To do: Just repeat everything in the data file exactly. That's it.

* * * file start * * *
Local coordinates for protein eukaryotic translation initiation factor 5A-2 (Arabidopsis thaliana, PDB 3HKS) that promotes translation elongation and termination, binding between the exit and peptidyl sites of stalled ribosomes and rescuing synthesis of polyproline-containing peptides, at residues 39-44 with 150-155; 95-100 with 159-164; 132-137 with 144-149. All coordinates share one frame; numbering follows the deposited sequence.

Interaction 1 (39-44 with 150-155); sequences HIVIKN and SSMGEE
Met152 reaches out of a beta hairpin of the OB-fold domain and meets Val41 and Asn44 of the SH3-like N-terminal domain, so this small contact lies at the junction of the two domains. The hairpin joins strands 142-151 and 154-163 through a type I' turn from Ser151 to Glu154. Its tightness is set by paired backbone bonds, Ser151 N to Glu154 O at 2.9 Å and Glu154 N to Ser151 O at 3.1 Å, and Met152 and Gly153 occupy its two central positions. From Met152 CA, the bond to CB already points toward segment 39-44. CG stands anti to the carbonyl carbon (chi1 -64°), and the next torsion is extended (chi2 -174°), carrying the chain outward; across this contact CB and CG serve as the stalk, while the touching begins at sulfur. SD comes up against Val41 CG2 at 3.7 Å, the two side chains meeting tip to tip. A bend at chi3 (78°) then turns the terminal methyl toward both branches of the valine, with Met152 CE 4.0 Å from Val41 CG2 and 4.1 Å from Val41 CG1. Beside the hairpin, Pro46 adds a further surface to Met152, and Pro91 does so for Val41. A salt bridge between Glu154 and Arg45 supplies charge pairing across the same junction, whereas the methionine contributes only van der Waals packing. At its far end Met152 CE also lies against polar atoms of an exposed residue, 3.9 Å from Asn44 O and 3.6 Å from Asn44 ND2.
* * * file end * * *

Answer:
Local coordinates for protein eukaryotic translation initiation factor 5A-2 (Arabidopsis thaliana, PDB 3HKS) that promotes translation elongation and termination, binding between the exit and peptidyl sites of stalled ribosomes and rescuing synthesis of polyproline-containing peptides, at residues 39-44 with 150-155; 95-100 with 159-164; 132-137 with 144-149. All coordinates share one frame; numbering follows the deposited sequence.

Interaction 1 (39-44 with 150-155); sequences HIVIKN and SSMGEE
Met152 reaches out of a beta hairpin of the OB-fold domain and meets Val41 and Asn44 of the SH3-like N-terminal domain, so this small contact lies at the junction of the two domains. The hairpin joins strands 142-151 and 154-163 through a type I' turn from Ser151 to Glu154. Its tightness is set by paired backbone bonds, Ser151 N to Glu154 O at 2.9 Å and Glu154 N to Ser151 O at 3.1 Å, and Met152 and Gly153 occupy its two central positions. From Met152 CA, the bond to CB already points toward segment 39-44. CG stands anti to the carbonyl carbon (chi1 -64°), and the next torsion is extended (chi2 -174°), carrying the chain outward; across this contact CB and CG serve as the stalk, while the touching begins at sulfur. SD comes up against Val41 CG2 at 3.7 Å, the two side chains meeting tip to tip. A bend at chi3 (78°) then turns the terminal methyl toward both branches of the valine, with Met152 CE 4.0 Å from Val41 CG2 and 4.1 Å from Val41 CG1. Beside the hairpin, Pro46 adds a further surface to Met152, and Pro91 does so for Val41. A salt bridge between Glu154 and Arg45 supplies charge pairing across the same junction, whereas the methionine contributes only van der Waals packing. At its far end Met152 CE also lies against polar atoms of an exposed residue, 3.9 Å from Asn44 O and 3.6 Å from Asn44 ND2.